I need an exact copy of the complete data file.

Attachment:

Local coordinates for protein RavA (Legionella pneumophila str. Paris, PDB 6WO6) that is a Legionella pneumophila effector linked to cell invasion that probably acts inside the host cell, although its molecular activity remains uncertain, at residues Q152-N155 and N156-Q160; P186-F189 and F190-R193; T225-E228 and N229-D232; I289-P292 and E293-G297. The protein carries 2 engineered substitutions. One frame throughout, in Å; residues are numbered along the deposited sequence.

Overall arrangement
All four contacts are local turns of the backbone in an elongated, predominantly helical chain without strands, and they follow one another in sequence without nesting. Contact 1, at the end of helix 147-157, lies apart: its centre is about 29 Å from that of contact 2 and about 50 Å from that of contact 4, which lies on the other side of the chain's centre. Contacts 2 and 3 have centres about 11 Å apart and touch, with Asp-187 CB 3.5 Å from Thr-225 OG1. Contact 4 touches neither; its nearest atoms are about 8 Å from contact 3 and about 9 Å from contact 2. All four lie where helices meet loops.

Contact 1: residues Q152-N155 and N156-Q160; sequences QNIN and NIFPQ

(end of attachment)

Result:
Local coordinates for protein RavA (Legionella pneumophila str. Paris, PDB 6WO6) that is a Legionella pneumophila effector linked to cell invasion that probably acts inside the host cell, although its molecular activity remains uncertain, at residues Q152-N155 and N156-Q160; P186-F189 and F190-R193; T225-E228 and N229-D232; I289-P292 and E293-G297. The protein carries 2 engineered substitutions. One frame throughout, in Å; residues are numbered along the deposited sequence.

Overall arrangement
All four contacts are local turns of the backbone in an elongated, predominantly helical chain without strands, and they follow one another in sequence without nesting. Contact 1, at the end of helix 147-157, lies apart: its centre is about 29 Å from that of contact 2 and about 50 Å from that of contact 4, which lies on the other side of the chain's centre. Contacts 2 and 3 have centres about 11 Å apart and touch, with Asp-187 CB 3.5 Å from Thr-225 OG1. Contact 4 touches neither; its nearest atoms are about 8 Å from contact 3 and about 9 Å from contact 2. All four lie where helices meet loops.

Contact 1: residues Q152-N155 and N156-Q160; sequences QNIN and NIFPQ